It’s a moving, fascinating story that Nikole Hannah-Jones tells in the latest This American Life podcast, The Problem We All Live With, focusing on how the 2013 de-accreditation of the long-troubled Normandy (Missouri) schools (temporarily) sends roughly 1,000 mostly black kids to a mostly-white high school Francis Howell and in so doing creating a modern-day school integration experiment that has many of the challenges and opportunities that you might expect.
And it’s not just a wonky abstract policy story, either because Hannah-Jones tells it through the eyes of a Normandy mom and daughter who went through the process of becoming troubled by the Normandy schools and, desperate for a change, were willing to endure the 30-mile daily bus ride to a better opportunity. As several folks have already noted on Twitter, there’s some pretty amazing audio tape from St. Louis Public Radio from the community meeting when the white parents are first finding out that their schools are going to host an influx of Normandy kids.
It’s great that This American Life is returning to education so soon after last year’s two-part “Harper High.” Along with the Colbert Report (RIP), the Daily Show under Jon Stewart, and the PBS NewsHour, there are few other big-reach shows that return to education as frequently as This American Life.
And it’s fascinating that there’s so much new attention on the school integration issue lately after so many years of disinterest. Some of it’s coming from the media (including a new HBO series by David Simon later this month). Here are just a sampling of recent stories: New Tool Maps School Attendance Zones (EdWeek); Can Gentrification and School Integration Go Hand in Hand? (Atlantic); Does America Still Believe in Racial Integration? The Atlantic); Segregation and Its Impacts on Latino Education and Earnings (Washington Monthly); 50 Years After The Civil Rights Act, Integration Remains Elusive (Forbes).
Even elected officials are getting in on the act. There’s nothing that I’ve seen about it in any of the NCLB rewrite proposals being debated in conference, but Presidential candidate Hillary Clinton talked about it in South Carolina last week and I can’t imagine that Bernie Sanders hasn’t addressed it as well.
But still, I’ve got some questions. Does the show, which first aired on Friday and has been available online since last night, describe school integration as too much of a silver bullet? Is the comparison between integration and other school improvement efforts fair and complete? Does the narrative that integration is almost a taboo subject in education policy discussions ring true?
I guess that’s my main concern: that the show might underplay the challenges of integration in an effort to show how well it can work and urge greater attention to school inequalities, and in so doing set readers up for disappointment?
I don’t have any definitive answers yet — several of the experts I reached out to are on vacation or out of the country — but here are some observations and questions — most of which relate to the opening section in which host Ira Glass and reporter Hannah-Jones give an overview of the situation:
*School integration doesn’t always work, even when it’s attempted. Integrating buildings doesn’t always seem to work as well as expected, if it results in a two-tier system within a school with some kids taking advanced classes and others taking remedial ones. Integrated classrooms seem to work, but we can’t really say that integration works as a broader policy because it was done for so few schools for such a short time (right?).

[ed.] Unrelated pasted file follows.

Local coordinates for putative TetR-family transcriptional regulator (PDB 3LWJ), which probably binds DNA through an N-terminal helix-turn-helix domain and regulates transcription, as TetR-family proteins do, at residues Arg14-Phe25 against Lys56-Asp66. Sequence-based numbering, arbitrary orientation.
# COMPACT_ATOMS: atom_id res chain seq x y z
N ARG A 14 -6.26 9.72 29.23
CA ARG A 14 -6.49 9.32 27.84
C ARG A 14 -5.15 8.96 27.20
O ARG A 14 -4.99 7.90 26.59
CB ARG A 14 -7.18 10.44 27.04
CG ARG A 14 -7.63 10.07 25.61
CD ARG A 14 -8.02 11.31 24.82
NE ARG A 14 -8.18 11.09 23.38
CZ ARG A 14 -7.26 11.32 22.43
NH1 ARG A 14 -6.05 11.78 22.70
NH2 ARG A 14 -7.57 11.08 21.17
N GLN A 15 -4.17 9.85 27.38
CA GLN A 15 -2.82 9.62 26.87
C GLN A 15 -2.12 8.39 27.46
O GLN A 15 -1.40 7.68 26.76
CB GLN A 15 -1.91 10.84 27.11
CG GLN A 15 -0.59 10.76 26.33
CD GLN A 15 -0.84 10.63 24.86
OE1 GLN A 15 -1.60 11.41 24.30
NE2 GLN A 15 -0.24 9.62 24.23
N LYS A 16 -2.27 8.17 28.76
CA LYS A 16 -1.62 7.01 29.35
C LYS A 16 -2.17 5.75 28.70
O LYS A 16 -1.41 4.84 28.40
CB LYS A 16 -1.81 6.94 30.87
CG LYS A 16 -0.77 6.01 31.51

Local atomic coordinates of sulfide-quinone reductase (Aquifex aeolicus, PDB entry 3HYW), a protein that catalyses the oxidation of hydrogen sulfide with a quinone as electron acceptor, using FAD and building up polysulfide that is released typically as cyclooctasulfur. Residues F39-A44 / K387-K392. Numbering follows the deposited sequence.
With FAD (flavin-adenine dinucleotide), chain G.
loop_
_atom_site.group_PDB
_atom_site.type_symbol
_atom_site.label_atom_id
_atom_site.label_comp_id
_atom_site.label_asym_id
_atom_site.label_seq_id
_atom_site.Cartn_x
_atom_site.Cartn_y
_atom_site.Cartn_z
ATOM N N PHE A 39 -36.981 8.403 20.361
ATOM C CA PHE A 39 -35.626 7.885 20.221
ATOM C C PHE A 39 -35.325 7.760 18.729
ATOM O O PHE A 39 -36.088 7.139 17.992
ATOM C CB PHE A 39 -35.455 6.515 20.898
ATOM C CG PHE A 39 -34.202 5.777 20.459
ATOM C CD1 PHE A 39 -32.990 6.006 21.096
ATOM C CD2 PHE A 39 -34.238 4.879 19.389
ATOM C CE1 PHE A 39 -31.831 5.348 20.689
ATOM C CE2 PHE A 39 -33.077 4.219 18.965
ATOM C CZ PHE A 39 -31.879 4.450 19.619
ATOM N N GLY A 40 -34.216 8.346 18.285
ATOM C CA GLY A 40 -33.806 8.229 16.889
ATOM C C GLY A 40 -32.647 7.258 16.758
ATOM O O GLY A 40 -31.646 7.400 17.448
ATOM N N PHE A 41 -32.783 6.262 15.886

*School integration efforts aren’t entirely dead. The St. Louis inter-district integration program was not “killed” in 1999, as reported on the show, notes Century Foundation education guru Rick Kahlenberg (who otherwise finds much to admire in the podcast). “It continues to exist to this day, with some 4,500 St. Louis students transferring to suburban schools.”
*The much-maligned 2002 NCLB federal education law included student transfer options for academic and safety reasons that were consistently blocked by “receiving” schools and districts. In a pretty amazing story from 2004, former Chicago Tribune reporter Stephanie Banchero wrote of one student whose mother attempted to make use of the school transfer option.
*Speaking of NCLB, it’s not that interventions and remediations tried under NCLB and other programs (literacy, magnet programs, early college, teacher quality, better leaders) literally “never” work, as host Glass describes in the opening, but rather that they don’t work dramatically or consistently or last over time. But couldn’t the same be said for integration?
*The political pressures against integration are enormous. The issue of white parents exiting school systems in response to integration– and pressuring elected officials to change direction — is described in the narrative of the story but not really addressed by Hannah-Jones and Glass as a policy consideration. We’re told that integration is the policy that nobody talks about anymore, and we learn about the (amazingly awful) things that scared white parents and district officials will do to limit the influx of black kids. But the political obstacles to integration — the reasons nobody talks about integration anymore — aren’t really addressed in the overview. Maybe that’s what gets detailed in the next segment. Meantime, check out this short documentary about the 1974 busing experiment in Boston.
Previous posts: School Segregation’s Back (In the News); What President Obama *Really* Said About Poverty at Georgetown; Atlantic Story Highlighting “Racial Gerrymandering” Named Magazine Award Finalist; Watch School Segregation Grow Over 20 Years; Rethinking The Neighborhood School Ideal; Decline In Black-White Segregation (Sorta); The (Partial) Re-Segregation Of American Schools.